NinePoint Medical, Inc., an emerging leader in the development of medical devices for in vivo imaging, today announced that data demonstrating positive results related to a new tethered capsule endomicroscopy technology, licensed from Massachusetts General Hospital (MGH), were published online this week in the journal Nature Medicine. The research, performed at the Wellman Center for Photomedicine at MGH, where the technology was developed, shows the pill-sized imaging system creates detailed, microscopic, three-dimensional images of the esophageal wall and is expected to offer several advantages over traditional endoscopy. This tethered capsule endomicroscopy technology has been licensed for commercial development by NinePoint Medical, as part of its 2010 licensing agreement with MGH, the largest technology IP license in MGH history.
A typical endoscopic examination requires that the patient stay in the endoscopy unit for approximately 90 minutes, and typically requires intravenous sedation. In this study, researchers tested the system in 13 participants without sedation - six of the patients were known to have Barrett's esophagus, a precancerous condition usually caused by chronic exposure to stomach acid, and seven healthy volunteers. According to the study, physicians operating the system were able to image the entire esophagus in less than a minute. In addition, researchers reported that a procedure involving four passes - two down the esophagus and two up - could be completed in around six minutes. This could potentially offer a sedation-less initial imaging exam performed in the office environment by a gastroenterologist or otolaryngologist. According to the Nature Medicine publication, researchers could clearly image subsurface structures not seen with endoscopy, allowing them to distinguish tissue changes that signify disease. Furthermore, the authors reported that study participants who had previously undergone endoscopy indicated they preferred the new procedure.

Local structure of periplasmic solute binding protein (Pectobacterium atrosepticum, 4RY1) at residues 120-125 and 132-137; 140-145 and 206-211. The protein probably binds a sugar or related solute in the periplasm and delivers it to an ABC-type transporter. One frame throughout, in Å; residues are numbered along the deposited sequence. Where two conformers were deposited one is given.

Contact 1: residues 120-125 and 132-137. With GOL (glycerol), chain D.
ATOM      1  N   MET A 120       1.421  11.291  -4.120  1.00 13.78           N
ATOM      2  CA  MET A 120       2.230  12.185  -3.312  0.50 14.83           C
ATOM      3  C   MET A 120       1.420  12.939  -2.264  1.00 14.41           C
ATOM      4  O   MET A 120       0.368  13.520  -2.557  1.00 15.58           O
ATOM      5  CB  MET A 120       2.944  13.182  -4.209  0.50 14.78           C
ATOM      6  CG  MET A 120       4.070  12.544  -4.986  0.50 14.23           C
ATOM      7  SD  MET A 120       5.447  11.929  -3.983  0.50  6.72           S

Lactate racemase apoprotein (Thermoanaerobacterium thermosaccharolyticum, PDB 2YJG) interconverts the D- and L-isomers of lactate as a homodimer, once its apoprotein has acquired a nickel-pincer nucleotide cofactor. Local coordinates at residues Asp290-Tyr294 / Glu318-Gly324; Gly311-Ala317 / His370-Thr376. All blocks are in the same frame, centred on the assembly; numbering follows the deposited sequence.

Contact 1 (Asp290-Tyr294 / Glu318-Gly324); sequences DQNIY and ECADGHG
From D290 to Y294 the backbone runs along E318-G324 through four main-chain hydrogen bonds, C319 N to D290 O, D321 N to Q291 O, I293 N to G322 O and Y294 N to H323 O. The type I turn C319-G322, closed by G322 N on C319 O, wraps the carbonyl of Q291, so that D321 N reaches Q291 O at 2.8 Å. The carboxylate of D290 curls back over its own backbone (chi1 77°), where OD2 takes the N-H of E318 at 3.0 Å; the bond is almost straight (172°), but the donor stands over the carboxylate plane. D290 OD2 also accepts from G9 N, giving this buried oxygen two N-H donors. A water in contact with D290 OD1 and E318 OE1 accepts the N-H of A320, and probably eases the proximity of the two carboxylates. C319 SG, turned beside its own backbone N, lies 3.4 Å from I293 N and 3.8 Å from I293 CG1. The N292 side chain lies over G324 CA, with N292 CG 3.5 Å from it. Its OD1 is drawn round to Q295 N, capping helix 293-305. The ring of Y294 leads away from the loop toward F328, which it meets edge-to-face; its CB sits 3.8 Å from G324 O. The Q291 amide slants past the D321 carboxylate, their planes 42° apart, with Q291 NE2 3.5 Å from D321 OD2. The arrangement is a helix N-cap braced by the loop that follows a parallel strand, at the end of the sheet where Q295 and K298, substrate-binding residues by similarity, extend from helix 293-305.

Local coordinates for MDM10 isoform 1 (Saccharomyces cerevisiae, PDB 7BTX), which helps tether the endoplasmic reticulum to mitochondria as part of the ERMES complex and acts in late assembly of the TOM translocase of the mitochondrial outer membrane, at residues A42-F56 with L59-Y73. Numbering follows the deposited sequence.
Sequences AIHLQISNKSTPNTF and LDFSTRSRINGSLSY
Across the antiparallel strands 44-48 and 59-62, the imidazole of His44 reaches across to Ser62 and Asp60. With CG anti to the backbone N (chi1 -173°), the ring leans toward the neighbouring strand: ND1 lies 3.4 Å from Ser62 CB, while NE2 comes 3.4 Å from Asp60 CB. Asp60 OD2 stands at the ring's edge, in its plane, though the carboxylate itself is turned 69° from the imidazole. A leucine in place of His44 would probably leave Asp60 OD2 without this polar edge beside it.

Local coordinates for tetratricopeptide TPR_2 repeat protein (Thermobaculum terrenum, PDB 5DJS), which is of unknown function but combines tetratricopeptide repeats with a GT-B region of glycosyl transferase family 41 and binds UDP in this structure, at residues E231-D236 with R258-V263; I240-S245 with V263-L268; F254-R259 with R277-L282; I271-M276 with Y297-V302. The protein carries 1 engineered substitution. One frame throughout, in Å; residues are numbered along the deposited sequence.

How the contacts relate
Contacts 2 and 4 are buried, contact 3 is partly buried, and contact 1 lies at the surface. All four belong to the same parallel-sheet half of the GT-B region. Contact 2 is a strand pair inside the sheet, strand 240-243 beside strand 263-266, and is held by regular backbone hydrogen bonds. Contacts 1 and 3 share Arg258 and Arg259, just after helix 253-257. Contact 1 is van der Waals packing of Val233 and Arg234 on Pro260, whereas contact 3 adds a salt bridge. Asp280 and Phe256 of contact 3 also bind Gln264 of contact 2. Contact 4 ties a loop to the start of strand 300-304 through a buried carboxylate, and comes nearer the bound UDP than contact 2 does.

"We are excited to see the publication of this data from our collaborators at Massachusetts General Hospital that clearly demonstrate the imaging technology can produce valuable images of esophageal tissue," said Charles Carignan, M.D., president and chief executive officer of NinePoint Medical. "We look forward to moving ahead with continued development of this exciting new technology."